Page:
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I wonder, will I get emotional every time my son has a birthday? He's turning two in a couple of weeks and, truthfully, sometimes while he's napping, I pull out his baby albums and get weepy. I can't help it. Like a lot of moms when their child's birthday approaches I find myself reminiscing about when he was born.

Only, I wasn't there on the actual day he was born, I was there the day after. We adopted our son, and I'm proud to say that his birth mother chose us to be his parents.

Parenting is a huge responsibility, and for adoptive parents—it is also a huge honor. I'd imagine that most new parents feel overwhelmed when their baby is first placed in their arms. They might feel inadequate, but also so overpowered with love for this little human. Adoptive parents feel these same feelings, too.

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The difference is that our child, our entire beginning parenting experience, is a gift given to us by someone else. We were entrusted to take care of this baby by the first person who ever loved him—his birth mother. It is because of her selfless love that we call ourselves parents.

My husband and I were taken totally by surprise when we were chosen to be our son's parents. Out for what we thought would be a fun and relaxing weekend getaway, we got a phone call saying that a baby had been born the day before, and his birth mother picked us to be his parents. After a very surreal nine-hour drive to the hospital, we found ourselves holding our son in our arms.

And from the minute we saw him, we knew he was meant to be ours. He even smiled at my husband. (I swear!) Like most new parents, we cried happy tears. We smiled and cooed at our little guy.

But even as we focused on our baby, his birth mother was on our minds, too. We were anxious to meet her, although we had no idea how our meeting would go. It was mind-blowing to us that this total stranger had so profoundly altered the course of our entire lives. I tried to imagine the range of complicated emotions she must be feeling—I worried that I would say the wrong thing, but above all I just wanted to make sure that she was okay.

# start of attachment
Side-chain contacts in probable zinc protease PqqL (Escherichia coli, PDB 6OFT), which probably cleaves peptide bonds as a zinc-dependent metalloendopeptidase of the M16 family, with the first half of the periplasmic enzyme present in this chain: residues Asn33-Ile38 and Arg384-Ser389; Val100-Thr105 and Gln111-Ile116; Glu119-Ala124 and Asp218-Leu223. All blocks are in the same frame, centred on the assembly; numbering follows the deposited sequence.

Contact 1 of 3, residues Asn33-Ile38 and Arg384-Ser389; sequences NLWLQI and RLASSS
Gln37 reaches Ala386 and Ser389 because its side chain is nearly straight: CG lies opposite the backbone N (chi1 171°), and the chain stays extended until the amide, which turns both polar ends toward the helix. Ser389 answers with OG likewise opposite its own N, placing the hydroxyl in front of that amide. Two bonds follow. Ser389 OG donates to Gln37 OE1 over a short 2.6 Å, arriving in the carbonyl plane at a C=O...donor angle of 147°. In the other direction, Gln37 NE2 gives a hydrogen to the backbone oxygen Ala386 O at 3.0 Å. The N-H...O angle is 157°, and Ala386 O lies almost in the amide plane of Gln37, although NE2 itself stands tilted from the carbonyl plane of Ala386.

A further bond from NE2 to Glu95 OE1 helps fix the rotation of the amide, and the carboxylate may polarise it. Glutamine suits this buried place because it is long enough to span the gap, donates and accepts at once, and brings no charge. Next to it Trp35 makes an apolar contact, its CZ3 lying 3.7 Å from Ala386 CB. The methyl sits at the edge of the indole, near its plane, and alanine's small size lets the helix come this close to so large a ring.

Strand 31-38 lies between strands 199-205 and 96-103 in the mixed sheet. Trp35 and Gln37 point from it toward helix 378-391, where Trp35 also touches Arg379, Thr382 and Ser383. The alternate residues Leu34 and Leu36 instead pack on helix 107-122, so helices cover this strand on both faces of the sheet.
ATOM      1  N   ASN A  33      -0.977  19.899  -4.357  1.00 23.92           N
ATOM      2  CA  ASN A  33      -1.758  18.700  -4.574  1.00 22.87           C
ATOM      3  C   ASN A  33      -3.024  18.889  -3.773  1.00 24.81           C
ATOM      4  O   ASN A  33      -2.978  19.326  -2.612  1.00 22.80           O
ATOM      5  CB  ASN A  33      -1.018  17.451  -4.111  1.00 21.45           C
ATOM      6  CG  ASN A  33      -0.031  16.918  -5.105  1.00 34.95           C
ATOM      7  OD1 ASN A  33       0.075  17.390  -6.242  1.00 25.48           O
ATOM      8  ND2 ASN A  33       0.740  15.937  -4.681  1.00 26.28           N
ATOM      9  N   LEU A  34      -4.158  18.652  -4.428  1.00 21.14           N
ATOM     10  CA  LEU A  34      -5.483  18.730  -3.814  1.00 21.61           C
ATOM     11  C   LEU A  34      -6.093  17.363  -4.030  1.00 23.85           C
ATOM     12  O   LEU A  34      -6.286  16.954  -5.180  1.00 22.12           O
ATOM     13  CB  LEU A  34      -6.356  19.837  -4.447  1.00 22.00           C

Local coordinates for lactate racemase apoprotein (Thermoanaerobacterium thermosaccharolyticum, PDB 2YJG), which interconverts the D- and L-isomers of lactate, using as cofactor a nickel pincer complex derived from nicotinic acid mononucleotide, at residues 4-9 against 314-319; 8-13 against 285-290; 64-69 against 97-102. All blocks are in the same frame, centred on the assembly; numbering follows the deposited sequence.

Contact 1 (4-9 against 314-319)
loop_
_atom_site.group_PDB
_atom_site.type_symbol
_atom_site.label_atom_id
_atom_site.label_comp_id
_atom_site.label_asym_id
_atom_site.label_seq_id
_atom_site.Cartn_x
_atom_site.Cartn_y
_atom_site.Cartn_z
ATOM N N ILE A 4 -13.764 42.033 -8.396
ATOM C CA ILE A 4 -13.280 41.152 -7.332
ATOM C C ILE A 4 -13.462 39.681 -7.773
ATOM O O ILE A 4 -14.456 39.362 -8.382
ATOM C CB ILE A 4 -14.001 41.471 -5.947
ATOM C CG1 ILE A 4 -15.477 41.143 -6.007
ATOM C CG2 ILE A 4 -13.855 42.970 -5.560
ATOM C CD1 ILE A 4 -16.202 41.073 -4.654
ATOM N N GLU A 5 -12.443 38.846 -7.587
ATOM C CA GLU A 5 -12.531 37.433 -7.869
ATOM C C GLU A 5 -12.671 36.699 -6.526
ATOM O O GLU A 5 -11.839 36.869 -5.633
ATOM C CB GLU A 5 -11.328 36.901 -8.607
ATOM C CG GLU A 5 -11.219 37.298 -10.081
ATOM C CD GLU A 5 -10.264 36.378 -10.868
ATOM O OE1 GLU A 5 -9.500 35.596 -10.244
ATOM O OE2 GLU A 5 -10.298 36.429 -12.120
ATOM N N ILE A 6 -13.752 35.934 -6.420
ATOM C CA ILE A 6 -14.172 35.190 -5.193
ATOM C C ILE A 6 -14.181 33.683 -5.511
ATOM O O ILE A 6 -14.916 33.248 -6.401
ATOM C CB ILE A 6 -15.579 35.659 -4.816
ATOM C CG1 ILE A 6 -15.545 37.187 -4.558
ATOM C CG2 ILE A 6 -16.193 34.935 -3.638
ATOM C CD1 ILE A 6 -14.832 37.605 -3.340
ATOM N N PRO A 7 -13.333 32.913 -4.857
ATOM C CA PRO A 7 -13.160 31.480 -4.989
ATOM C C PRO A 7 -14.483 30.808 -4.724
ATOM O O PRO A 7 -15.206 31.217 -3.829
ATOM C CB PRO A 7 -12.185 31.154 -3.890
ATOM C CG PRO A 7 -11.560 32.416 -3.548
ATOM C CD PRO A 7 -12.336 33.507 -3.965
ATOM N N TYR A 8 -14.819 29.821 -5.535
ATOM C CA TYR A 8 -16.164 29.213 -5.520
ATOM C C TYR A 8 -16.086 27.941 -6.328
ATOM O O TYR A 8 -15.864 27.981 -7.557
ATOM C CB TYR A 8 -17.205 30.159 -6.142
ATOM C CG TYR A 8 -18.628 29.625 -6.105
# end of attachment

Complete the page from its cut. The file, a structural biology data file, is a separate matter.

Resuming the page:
She had already been released from the hospital when we got there, so we arranged to meet her the next morning at a nearby Starbucks. It was a pretty quiet car ride there, as we both tried to fight back our nervousness. If you've ever had to meet a stranger in a public place you know it's an awkward situation at best. Now imagine trying to meet a woman who has just placed her baby with you.

Finding her, introducing ourselves, and sitting down with some coffees was strange for all of us. And yet the feeling of familiarity we had with our son extended to his birth mother too. And despite the intensity of the situation, I think all of us found comfort in each other's company. My husband and I knew right away she was meant to be a part of our lives—and she has been, ever since.

For the next few months, we texted her almost every day with updates on our son's growth. She texted back sharing her feelings of peace with her decision to place him with us. After the first year, contact with her slowed down slightly, as all of our lives continued to evolve. But even so, we still keep in touch with her—through texting, and in person, too. As with any family get-together, these meetings can be emotional and stressful for everyone, but they are always loving. We always leave knowing each other a little better and feeling a little more connected.

When I tell people that we have an "open adoption" (which simply means we keep in contact with our son's birth mother), I often get a fearful reaction. People sometimes ask, "Isn't that weird for you?" with a worried look on their faces. It seems to be ingrained in the collective consciousness that adoption is something secretive.

Many people say that birth parents "give up" their child—a term that open adoption agencies reject because it brings to mind imagery of a birth parent disappearing, never to be heard from again. Although that has been the reality for many adoptions, past and present, it is not the only way. Open adoptions like ours are becoming much more the norm, to everyone's benefit.

I can tell you as my son's mother, that staying in touch with his birth mother does not feel weird. Posting pictures of him on our shared iPhoto account, and reading her comments of "He's so cute," "He's so smart," etc. make me very happy. I am proud to show her how wonderful he is and to assure her that he's doing well. I am grateful to know she is happy with the way we are raising him.

While helping my son rip open his presents at his second birthday party (and fighting off my tears of nostalgia), I will be mindful that no gift could ever equal the gift his birth mother gave to all of us—the gift of family.

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Try this: Write down your name and those of your parents and then your children. Then locate each letter of each name on the keyboard and note if it is located on the left or right side (use T, G and B as the middle line).

There should be more left-side letters in yours and your parents' names and more right-side letters in each of your children's names. Weird, huh? That's what some scientists thought, too, so they set out to determine why and discovered a similar pattern across five languages.

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